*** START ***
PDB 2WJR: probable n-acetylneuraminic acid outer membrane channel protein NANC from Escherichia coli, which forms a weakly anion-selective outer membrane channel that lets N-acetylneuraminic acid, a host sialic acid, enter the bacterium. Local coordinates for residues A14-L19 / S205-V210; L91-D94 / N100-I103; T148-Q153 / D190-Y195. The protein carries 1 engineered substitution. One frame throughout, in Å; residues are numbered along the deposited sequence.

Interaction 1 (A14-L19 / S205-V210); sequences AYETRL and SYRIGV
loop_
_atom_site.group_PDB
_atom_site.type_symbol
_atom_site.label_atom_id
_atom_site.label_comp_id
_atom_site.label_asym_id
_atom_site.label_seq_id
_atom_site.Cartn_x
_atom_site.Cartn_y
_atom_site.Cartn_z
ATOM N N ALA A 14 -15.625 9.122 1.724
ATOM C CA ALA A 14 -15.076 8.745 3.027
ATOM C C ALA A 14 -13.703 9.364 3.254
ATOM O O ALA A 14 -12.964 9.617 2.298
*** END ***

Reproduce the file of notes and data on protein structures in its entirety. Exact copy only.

PDB 2WJR: probable n-acetylneuraminic acid outer membrane channel protein NANC from Escherichia coli, which forms a weakly anion-selective outer membrane channel that lets N-acetylneuraminic acid, a host sialic acid, enter the bacterium. Local coordinates for residues A14-L19 / S205-V210; L91-D94 / N100-I103; T148-Q153 / D190-Y195. The protein carries 1 engineered substitution. One frame throughout, in Å; residues are numbered along the deposited sequence.

Interaction 1 (A14-L19 / S205-V210); sequences AYETRL and SYRIGV
loop_
_atom_site.group_PDB
_atom_site.type_symbol
_atom_site.label_atom_id
_atom_site.label_comp_id
_atom_site.label_asym_id
_atom_site.label_seq_id
_atom_site.Cartn_x
_atom_site.Cartn_y
_atom_site.Cartn_z
ATOM N N ALA A 14 -15.625 9.122 1.724
ATOM C CA ALA A 14 -15.076 8.745 3.027
ATOM C C ALA A 14 -13.703 9.364 3.254
ATOM O O ALA A 14 -12.964 9.617 2.298